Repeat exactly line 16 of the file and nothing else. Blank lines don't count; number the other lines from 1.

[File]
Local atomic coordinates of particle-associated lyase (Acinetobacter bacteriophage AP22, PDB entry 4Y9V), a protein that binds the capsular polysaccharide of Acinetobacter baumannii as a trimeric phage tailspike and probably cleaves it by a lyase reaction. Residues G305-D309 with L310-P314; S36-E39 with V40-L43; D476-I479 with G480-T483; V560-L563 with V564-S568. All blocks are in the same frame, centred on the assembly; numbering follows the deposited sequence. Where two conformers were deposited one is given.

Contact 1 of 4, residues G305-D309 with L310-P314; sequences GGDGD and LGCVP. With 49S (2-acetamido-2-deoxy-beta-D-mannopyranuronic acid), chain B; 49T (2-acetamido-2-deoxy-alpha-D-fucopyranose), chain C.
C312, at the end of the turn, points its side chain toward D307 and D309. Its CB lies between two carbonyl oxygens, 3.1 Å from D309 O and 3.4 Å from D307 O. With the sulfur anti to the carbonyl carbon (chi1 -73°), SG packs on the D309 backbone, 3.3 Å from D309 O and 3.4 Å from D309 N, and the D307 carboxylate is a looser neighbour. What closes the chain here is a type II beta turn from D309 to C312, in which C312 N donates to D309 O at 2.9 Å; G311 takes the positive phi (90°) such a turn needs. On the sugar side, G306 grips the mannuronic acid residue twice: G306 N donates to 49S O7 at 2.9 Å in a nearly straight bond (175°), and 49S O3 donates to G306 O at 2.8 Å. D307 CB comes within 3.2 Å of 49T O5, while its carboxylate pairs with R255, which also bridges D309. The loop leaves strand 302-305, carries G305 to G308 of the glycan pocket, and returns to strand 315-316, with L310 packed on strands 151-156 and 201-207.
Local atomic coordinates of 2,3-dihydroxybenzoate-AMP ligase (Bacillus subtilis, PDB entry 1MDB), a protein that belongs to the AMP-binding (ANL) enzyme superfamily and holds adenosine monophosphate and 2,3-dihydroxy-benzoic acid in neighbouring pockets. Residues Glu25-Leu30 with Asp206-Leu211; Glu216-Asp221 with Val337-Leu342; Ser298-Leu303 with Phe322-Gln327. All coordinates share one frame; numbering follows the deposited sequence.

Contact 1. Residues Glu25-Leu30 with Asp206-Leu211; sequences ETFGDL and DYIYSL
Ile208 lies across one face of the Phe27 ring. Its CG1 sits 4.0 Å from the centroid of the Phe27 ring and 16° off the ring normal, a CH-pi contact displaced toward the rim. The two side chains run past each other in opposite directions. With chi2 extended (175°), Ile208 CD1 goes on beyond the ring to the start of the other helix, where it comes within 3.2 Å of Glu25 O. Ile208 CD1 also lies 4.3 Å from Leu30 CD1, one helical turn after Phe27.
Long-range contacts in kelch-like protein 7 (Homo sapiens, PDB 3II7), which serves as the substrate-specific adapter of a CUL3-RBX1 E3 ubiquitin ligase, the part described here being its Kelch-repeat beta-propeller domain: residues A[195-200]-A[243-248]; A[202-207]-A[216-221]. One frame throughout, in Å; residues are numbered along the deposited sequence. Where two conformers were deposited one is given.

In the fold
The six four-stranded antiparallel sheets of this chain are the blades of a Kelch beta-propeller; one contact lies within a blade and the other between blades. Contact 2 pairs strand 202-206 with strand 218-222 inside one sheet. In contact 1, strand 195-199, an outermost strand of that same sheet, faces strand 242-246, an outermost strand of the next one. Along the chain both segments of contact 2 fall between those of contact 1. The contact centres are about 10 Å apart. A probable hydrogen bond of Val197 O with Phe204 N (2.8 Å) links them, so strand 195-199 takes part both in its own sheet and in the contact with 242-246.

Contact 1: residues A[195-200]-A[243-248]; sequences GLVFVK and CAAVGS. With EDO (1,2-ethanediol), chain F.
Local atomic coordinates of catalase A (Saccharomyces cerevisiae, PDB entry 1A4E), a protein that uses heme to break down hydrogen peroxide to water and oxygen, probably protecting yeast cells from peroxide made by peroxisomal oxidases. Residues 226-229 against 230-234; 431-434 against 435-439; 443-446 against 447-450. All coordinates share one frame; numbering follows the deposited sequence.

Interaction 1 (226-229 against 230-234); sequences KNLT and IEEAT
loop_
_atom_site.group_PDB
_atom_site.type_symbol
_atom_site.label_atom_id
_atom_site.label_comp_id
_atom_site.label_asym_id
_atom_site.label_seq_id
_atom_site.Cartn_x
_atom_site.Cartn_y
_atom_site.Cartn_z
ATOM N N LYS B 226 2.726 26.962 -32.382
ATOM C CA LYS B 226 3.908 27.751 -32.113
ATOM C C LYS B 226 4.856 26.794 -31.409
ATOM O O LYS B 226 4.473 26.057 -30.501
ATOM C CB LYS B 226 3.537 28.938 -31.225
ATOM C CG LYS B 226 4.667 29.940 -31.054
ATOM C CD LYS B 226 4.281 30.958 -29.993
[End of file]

_atom_site.label_atom_id